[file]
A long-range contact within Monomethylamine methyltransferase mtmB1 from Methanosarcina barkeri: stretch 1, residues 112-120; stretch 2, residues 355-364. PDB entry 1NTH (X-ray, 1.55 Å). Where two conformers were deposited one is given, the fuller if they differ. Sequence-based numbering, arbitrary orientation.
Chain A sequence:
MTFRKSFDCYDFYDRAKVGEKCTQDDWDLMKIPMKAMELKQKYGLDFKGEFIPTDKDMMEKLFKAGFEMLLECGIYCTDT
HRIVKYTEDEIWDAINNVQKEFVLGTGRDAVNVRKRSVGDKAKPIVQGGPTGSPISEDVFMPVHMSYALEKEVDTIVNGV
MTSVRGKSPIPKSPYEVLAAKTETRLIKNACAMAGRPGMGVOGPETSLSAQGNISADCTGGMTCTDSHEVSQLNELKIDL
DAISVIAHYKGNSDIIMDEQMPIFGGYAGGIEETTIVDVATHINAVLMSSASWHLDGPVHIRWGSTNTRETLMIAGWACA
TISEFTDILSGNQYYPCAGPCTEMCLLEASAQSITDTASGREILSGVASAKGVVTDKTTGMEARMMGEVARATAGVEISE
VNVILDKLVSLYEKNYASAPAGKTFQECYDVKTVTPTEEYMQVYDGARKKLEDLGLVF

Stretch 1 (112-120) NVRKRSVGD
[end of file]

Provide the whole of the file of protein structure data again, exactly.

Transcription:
A long-range contact within Monomethylamine methyltransferase mtmB1 from Methanosarcina barkeri: stretch 1, residues 112-120; stretch 2, residues 355-364. PDB entry 1NTH (X-ray, 1.55 Å). Where two conformers were deposited one is given, the fuller if they differ. Sequence-based numbering, arbitrary orientation.
Chain A sequence:
MTFRKSFDCYDFYDRAKVGEKCTQDDWDLMKIPMKAMELKQKYGLDFKGEFIPTDKDMMEKLFKAGFEMLLECGIYCTDT
HRIVKYTEDEIWDAINNVQKEFVLGTGRDAVNVRKRSVGDKAKPIVQGGPTGSPISEDVFMPVHMSYALEKEVDTIVNGV
MTSVRGKSPIPKSPYEVLAAKTETRLIKNACAMAGRPGMGVOGPETSLSAQGNISADCTGGMTCTDSHEVSQLNELKIDL
DAISVIAHYKGNSDIIMDEQMPIFGGYAGGIEETTIVDVATHINAVLMSSASWHLDGPVHIRWGSTNTRETLMIAGWACA
TISEFTDILSGNQYYPCAGPCTEMCLLEASAQSITDTASGREILSGVASAKGVVTDKTTGMEARMMGEVARATAGVEISE
VNVILDKLVSLYEKNYASAPAGKTFQECYDVKTVTPTEEYMQVYDGARKKLEDLGLVF

Stretch 1 (112-120) NVRKRSVGD